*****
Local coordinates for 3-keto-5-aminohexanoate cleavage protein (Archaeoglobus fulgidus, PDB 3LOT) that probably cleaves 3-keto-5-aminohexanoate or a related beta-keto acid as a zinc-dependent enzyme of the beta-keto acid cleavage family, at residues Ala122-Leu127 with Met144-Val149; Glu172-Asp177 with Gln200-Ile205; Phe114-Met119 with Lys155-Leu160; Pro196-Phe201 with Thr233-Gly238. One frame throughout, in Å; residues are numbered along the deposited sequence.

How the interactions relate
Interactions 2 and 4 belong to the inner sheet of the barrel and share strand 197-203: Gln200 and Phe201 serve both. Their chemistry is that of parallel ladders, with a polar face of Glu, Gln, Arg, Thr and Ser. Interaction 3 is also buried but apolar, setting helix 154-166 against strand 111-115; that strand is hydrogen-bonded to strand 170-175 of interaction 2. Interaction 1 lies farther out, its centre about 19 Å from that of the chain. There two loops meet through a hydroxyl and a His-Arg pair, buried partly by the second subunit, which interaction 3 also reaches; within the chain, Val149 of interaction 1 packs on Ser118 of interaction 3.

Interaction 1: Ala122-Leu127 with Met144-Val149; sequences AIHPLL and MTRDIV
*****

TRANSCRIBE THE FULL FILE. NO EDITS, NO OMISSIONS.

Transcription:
Local coordinates for 3-keto-5-aminohexanoate cleavage protein (Archaeoglobus fulgidus, PDB 3LOT) that probably cleaves 3-keto-5-aminohexanoate or a related beta-keto acid as a zinc-dependent enzyme of the beta-keto acid cleavage family, at residues Ala122-Leu127 with Met144-Val149; Glu172-Asp177 with Gln200-Ile205; Phe114-Met119 with Lys155-Leu160; Pro196-Phe201 with Thr233-Gly238. One frame throughout, in Å; residues are numbered along the deposited sequence.

How the interactions relate
Interactions 2 and 4 belong to the inner sheet of the barrel and share strand 197-203: Gln200 and Phe201 serve both. Their chemistry is that of parallel ladders, with a polar face of Glu, Gln, Arg, Thr and Ser. Interaction 3 is also buried but apolar, setting helix 154-166 against strand 111-115; that strand is hydrogen-bonded to strand 170-175 of interaction 2. Interaction 1 lies farther out, its centre about 19 Å from that of the chain. There two loops meet through a hydroxyl and a His-Arg pair, buried partly by the second subunit, which interaction 3 also reaches; within the chain, Val149 of interaction 1 packs on Ser118 of interaction 3.

Interaction 1: Ala122-Leu127 with Met144-Val149; sequences AIHPLL and MTRDIV